The Ancient World Comes to Life in an Animation Featuring Istanbul’s Islamic, Ottoman, Greek & Byzantine Art

Travel for travel’s sake can be wonderful but nothing beats traveling with a purpose.

Syrian German filmmaker Waref Abu Quba was so taken with Istanbul’s timeless beauty on his first visit in 2021 that he resolved to photograph as many examples of it as possible.

Having amassed some 2,900 photos, he set about animating them using a flash cut technique, rapidly toggling between similar images to bring life and movement to fixed architectural and decorative elements.

(Warning: the resulting content could trigger seizures in viewers with epilepsy or photosensitivity.)

Takrar –  Arabic for ‘repetition’ – took two years to complete, condensing the sense of wonder Quba experienced on his travels into four astonishing minutes.

His collaboration with composer Alex Story and percussionist Robbe Kieckens brings added vitality to these ancient patterns on stone, wood, ceramic, and tile.

Among the forms Quba infuses with life are 140 unique columns from Hagia Sophia, each carved with the emperor’s monogram and their land of origin’s capital.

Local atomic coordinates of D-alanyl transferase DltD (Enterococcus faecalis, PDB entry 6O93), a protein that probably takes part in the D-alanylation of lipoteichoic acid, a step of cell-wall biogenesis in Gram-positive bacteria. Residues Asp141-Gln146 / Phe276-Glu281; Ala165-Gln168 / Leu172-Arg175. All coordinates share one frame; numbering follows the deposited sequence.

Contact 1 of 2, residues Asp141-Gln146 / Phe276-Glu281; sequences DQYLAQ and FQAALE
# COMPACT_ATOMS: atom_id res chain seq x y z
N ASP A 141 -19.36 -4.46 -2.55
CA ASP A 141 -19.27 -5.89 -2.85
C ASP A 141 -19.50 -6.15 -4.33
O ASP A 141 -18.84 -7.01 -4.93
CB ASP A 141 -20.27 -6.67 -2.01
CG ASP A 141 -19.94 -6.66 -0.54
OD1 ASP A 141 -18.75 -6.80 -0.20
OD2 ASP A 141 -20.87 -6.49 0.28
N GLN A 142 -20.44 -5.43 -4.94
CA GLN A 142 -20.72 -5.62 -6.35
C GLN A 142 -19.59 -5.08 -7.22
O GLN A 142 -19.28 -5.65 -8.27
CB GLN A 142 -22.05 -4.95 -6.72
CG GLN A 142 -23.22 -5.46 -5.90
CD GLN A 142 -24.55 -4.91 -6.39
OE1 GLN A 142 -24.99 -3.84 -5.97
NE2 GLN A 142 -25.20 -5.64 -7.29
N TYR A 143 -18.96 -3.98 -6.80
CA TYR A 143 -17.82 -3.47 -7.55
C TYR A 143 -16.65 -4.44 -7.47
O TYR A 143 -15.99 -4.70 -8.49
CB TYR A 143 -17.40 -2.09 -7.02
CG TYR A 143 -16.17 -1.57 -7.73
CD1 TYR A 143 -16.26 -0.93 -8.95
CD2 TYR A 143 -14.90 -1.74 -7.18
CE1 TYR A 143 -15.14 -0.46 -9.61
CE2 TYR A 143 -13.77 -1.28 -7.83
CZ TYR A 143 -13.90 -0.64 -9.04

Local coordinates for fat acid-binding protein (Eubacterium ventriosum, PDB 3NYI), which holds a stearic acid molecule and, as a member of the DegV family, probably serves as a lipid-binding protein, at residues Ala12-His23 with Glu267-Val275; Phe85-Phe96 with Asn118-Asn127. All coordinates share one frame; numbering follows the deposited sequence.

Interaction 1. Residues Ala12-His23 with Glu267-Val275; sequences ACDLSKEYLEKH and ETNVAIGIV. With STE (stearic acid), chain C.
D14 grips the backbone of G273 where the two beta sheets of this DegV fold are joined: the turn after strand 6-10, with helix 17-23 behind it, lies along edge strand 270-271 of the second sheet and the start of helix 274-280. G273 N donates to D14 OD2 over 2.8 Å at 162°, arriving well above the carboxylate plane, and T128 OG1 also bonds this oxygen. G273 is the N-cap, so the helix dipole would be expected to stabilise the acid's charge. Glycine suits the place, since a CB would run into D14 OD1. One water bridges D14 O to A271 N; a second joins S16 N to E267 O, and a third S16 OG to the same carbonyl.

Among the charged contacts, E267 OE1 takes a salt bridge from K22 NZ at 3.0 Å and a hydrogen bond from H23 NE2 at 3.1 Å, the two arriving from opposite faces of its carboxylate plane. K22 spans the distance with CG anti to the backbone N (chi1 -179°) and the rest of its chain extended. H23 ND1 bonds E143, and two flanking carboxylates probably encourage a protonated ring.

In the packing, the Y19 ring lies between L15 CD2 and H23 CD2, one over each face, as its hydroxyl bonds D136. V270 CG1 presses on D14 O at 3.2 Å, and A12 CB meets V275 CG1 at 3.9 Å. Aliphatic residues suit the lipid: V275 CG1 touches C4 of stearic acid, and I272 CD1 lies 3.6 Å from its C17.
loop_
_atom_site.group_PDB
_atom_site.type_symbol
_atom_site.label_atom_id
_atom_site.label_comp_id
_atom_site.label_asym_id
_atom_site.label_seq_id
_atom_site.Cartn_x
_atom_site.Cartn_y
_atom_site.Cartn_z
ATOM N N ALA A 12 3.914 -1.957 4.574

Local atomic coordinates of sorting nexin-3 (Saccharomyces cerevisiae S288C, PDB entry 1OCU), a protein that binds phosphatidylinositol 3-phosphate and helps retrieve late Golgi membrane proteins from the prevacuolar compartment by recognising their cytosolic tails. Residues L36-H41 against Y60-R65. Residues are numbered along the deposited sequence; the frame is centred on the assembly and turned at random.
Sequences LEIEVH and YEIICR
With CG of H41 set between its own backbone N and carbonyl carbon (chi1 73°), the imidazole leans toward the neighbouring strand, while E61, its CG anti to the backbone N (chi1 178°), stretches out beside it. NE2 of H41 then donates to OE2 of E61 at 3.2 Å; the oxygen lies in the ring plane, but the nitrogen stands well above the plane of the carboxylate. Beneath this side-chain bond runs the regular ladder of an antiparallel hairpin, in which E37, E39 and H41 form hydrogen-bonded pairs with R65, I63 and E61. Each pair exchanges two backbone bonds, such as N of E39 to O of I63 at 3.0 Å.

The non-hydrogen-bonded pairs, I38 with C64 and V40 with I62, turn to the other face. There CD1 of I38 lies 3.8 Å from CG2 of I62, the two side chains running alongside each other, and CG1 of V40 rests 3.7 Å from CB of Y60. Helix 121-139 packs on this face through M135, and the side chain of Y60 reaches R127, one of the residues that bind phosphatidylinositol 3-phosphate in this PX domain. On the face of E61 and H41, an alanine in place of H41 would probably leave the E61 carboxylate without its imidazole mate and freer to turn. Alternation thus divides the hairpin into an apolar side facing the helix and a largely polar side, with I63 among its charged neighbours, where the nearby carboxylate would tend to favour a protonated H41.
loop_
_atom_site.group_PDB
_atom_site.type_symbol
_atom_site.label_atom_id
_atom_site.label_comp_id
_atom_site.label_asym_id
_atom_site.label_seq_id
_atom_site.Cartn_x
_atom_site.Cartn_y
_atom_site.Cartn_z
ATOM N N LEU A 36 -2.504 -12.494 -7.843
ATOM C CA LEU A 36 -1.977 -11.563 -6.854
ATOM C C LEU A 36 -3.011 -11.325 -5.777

The domed ceilings of Istanbul’s magnificent mosques achieve a kaleidoscopic effect.

The three institutions that comprise the Istanbul Archaeological Museums proved a rich source of material, from Assyrian sculptures and mosaics from Mesopotamia, to ornaments decorating the 4th century BCE Alexander Sarcophagus, to the Hellenistic Sarcophagus of Crying Women, whose titular mourners now shimmy in a ritualistic dance.

Even doorknobs manage to captivate, while a cobalt blue Iznik charger plate from the Museum Of Turkish and Islamic Arts possesses true star quality.

Watch more of Waref Abu Quba’s films here.

via Aeon

Related Content 

Istanbul Captured in Beautiful Color Images from 1890: The Hagia Sophia, Topkaki Palace’s Imperial Gate & More

An Introduction to Hagia Sophia: After 85 Years as a Museum, It’s Set to Become a Mosque Again

Hear the Sound of the Hagia Sophia Recreated in Authentic Byzantine Chant

– Ayun Halliday is the Chief Primatologist of the East Village Inky zine and author, most recently, of Creative, Not Famous: The Small Potato Manifesto and Creative, Not Famous Activity Book. Follow her @AyunHalliday.

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  • Jacqui says:

    I just started reading Jung’s Aion, and watching this feels like something atavistic, important but inexpressible truths in the geometry, symmetry, and beauty of the forms.

  • J says:

    I preferred it as Constantiople….. 500 years of oppression is unacceptable.

  • Nigâr Alemdar says:

    What about the Hundred-Year-Wars in Europe?
    What about the opression Europeans brought to Africa?
    What about the opression of the American Indians?
    What about the mess the Us created in the present day Middle East?
    Are’nt these “not acceptable”????
    You cannot judge history with today’s values…

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